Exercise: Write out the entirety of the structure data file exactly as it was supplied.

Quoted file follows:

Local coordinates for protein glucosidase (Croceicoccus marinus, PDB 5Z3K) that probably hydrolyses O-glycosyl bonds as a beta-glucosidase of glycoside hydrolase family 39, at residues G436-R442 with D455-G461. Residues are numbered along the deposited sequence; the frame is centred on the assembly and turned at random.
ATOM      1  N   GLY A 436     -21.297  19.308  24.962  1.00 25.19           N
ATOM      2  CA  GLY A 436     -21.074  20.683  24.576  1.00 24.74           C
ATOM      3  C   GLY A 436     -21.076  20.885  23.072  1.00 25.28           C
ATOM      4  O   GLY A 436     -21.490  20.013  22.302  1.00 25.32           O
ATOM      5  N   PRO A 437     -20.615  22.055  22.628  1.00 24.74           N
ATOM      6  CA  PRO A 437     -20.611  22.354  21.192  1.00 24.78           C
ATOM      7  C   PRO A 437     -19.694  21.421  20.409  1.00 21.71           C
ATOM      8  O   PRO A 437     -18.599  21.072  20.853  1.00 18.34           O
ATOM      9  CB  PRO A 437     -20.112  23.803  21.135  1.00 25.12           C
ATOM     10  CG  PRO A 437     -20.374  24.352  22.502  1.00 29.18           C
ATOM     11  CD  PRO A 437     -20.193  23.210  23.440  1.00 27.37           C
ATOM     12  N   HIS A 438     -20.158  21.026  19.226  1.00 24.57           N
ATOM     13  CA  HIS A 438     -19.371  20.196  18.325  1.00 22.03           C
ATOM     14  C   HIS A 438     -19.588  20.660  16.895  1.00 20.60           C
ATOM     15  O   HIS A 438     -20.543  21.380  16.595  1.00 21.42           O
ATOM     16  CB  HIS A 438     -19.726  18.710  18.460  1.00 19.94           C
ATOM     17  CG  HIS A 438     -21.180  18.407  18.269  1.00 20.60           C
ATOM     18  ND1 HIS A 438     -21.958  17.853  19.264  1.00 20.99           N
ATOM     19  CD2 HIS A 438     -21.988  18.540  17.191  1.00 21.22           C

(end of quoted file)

Local coordinates for protein glucosidase (Croceicoccus marinus, PDB 5Z3K) that probably hydrolyses O-glycosyl bonds as a beta-glucosidase of glycoside hydrolase family 39, at residues G436-R442 with D455-G461. Residues are numbered along the deposited sequence; the frame is centred on the assembly and turned at random.
ATOM      1  N   GLY A 436     -21.297  19.308  24.962  1.00 25.19           N
ATOM      2  CA  GLY A 436     -21.074  20.683  24.576  1.00 24.74           C
ATOM      3  C   GLY A 436     -21.076  20.885  23.072  1.00 25.28           C
ATOM      4  O   GLY A 436     -21.490  20.013  22.302  1.00 25.32           O
ATOM      5  N   PRO A 437     -20.615  22.055  22.628  1.00 24.74           N
ATOM      6  CA  PRO A 437     -20.611  22.354  21.192  1.00 24.78           C
ATOM      7  C   PRO A 437     -19.694  21.421  20.409  1.00 21.71           C
ATOM      8  O   PRO A 437     -18.599  21.072  20.853  1.00 18.34           O
ATOM      9  CB  PRO A 437     -20.112  23.803  21.135  1.00 25.12           C
ATOM     10  CG  PRO A 437     -20.374  24.352  22.502  1.00 29.18           C
ATOM     11  CD  PRO A 437     -20.193  23.210  23.440  1.00 27.37           C
ATOM     12  N   HIS A 438     -20.158  21.026  19.226  1.00 24.57           N
ATOM     13  CA  HIS A 438     -19.371  20.196  18.325  1.00 22.03           C
ATOM     14  C   HIS A 438     -19.588  20.660  16.895  1.00 20.60           C
ATOM     15  O   HIS A 438     -20.543  21.380  16.595  1.00 21.42           O
ATOM     16  CB  HIS A 438     -19.726  18.710  18.460  1.00 19.94           C
ATOM     17  CG  HIS A 438     -21.180  18.407  18.269  1.00 20.60           C
ATOM     18  ND1 HIS A 438     -21.958  17.853  19.264  1.00 20.99           N
ATOM     19  CD2 HIS A 438     -21.988  18.540  17.191  1.00 21.22           C